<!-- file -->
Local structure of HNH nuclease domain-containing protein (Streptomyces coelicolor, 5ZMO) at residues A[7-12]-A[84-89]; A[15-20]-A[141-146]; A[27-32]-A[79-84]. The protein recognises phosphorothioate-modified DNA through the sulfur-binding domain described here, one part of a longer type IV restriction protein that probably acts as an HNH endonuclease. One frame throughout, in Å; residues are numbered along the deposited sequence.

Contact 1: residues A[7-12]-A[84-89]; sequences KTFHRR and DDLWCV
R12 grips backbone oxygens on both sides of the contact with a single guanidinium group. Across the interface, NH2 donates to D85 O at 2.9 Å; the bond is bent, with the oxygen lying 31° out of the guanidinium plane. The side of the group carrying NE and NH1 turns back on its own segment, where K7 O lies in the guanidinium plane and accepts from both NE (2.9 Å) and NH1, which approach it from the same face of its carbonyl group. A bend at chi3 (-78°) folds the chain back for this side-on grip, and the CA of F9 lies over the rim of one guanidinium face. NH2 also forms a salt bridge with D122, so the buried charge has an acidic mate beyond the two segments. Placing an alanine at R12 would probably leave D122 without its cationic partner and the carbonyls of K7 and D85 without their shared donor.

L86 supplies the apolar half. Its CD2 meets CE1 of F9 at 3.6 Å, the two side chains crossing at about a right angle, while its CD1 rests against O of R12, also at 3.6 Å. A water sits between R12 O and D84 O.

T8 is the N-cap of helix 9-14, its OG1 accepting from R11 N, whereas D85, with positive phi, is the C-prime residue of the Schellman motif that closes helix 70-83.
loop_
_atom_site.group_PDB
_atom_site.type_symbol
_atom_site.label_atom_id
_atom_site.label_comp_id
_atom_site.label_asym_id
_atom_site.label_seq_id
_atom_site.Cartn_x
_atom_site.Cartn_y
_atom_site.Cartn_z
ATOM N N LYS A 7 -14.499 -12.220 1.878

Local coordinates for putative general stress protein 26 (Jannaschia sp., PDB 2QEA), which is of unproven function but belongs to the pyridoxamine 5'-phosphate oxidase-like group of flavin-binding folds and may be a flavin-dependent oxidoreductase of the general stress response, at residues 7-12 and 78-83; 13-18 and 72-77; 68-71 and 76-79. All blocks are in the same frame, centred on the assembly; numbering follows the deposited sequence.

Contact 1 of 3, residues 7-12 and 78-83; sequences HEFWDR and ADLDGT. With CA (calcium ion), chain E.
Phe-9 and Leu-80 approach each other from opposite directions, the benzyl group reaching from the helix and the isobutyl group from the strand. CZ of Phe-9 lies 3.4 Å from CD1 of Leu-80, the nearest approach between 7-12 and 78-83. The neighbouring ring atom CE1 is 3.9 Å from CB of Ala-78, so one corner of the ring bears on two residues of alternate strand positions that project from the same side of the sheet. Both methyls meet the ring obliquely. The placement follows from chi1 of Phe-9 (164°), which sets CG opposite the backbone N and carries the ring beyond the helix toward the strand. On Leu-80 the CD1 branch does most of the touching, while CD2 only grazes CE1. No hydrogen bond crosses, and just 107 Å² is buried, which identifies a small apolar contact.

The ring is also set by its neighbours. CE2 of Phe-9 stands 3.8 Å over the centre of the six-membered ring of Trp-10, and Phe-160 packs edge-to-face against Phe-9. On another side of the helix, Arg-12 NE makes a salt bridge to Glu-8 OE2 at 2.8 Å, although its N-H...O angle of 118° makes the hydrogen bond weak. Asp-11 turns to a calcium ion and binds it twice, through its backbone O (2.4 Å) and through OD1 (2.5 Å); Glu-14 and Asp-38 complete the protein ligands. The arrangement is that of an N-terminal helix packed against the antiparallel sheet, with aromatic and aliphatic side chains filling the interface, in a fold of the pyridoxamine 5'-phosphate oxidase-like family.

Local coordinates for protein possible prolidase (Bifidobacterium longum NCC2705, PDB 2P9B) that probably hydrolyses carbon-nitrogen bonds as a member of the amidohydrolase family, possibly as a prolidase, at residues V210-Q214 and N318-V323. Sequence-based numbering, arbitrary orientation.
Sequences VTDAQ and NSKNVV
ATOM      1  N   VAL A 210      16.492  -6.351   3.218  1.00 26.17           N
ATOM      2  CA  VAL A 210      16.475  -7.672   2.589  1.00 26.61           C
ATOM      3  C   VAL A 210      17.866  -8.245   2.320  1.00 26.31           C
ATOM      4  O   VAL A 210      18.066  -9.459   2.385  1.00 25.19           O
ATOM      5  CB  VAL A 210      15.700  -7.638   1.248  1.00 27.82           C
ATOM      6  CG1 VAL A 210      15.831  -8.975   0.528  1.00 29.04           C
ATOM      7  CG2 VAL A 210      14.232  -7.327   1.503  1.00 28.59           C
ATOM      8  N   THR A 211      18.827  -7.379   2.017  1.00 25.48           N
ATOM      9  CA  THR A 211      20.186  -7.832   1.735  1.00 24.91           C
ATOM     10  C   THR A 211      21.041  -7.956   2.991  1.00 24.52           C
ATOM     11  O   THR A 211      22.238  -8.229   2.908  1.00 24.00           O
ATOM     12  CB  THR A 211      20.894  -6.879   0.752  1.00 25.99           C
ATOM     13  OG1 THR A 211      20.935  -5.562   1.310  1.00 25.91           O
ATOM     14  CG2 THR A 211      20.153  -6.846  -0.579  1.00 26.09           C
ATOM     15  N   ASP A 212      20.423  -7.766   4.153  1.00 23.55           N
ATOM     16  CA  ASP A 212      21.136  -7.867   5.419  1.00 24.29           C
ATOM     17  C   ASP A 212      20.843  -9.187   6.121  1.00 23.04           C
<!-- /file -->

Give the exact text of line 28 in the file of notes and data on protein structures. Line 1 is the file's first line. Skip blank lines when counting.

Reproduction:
ATOM      6  CG1 VAL A 210      15.831  -8.975   0.528  1.00 29.04           C